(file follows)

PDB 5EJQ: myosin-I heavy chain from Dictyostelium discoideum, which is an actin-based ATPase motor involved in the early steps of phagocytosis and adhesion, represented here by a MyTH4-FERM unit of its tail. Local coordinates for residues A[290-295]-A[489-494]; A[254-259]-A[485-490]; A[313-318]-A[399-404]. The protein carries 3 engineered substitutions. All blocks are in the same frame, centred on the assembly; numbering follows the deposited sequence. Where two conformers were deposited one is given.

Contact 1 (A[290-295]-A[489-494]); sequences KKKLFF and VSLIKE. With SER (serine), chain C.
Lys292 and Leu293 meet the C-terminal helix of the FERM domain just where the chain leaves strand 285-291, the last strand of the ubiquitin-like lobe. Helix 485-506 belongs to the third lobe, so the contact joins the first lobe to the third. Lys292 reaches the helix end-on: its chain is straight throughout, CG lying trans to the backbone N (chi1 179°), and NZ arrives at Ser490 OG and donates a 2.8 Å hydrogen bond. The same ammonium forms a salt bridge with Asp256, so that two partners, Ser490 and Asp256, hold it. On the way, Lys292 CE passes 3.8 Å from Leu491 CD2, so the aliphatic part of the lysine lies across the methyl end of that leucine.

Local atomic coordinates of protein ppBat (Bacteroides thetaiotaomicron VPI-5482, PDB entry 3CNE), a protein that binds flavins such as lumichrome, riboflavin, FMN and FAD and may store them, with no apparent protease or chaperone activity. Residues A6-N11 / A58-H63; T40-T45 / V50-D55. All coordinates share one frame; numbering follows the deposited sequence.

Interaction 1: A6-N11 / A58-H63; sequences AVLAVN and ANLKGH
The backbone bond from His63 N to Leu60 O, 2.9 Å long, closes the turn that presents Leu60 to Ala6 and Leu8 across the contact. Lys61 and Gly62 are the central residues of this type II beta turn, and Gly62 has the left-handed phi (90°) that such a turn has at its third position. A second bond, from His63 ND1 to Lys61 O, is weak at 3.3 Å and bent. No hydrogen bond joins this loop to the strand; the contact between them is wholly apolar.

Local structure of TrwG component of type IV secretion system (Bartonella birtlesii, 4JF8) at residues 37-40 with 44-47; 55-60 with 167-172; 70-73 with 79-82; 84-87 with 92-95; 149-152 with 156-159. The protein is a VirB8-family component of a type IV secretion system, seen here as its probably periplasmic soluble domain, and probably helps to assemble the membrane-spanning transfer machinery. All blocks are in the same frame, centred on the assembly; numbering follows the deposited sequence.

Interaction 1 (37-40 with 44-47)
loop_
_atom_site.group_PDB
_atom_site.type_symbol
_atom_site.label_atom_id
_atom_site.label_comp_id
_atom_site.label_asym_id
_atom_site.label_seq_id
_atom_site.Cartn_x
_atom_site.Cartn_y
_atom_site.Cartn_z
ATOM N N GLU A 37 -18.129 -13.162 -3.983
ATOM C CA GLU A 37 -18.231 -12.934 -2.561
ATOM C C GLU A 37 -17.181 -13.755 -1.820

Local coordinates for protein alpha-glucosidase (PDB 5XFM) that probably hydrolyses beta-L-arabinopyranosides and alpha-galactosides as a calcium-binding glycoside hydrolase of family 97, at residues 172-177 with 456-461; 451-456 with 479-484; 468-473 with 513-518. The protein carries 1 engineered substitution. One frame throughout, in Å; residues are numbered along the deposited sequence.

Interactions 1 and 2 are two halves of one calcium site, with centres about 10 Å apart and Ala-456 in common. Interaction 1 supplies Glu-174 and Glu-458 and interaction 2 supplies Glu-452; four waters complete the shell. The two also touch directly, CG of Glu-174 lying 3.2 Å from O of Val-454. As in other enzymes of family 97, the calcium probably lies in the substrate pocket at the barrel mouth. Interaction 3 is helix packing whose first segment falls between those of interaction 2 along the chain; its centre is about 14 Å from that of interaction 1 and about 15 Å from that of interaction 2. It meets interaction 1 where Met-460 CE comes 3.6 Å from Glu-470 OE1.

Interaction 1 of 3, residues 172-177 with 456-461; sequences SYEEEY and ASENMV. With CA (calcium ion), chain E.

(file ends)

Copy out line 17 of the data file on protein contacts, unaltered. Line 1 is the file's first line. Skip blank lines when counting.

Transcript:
_atom_site.Cartn_y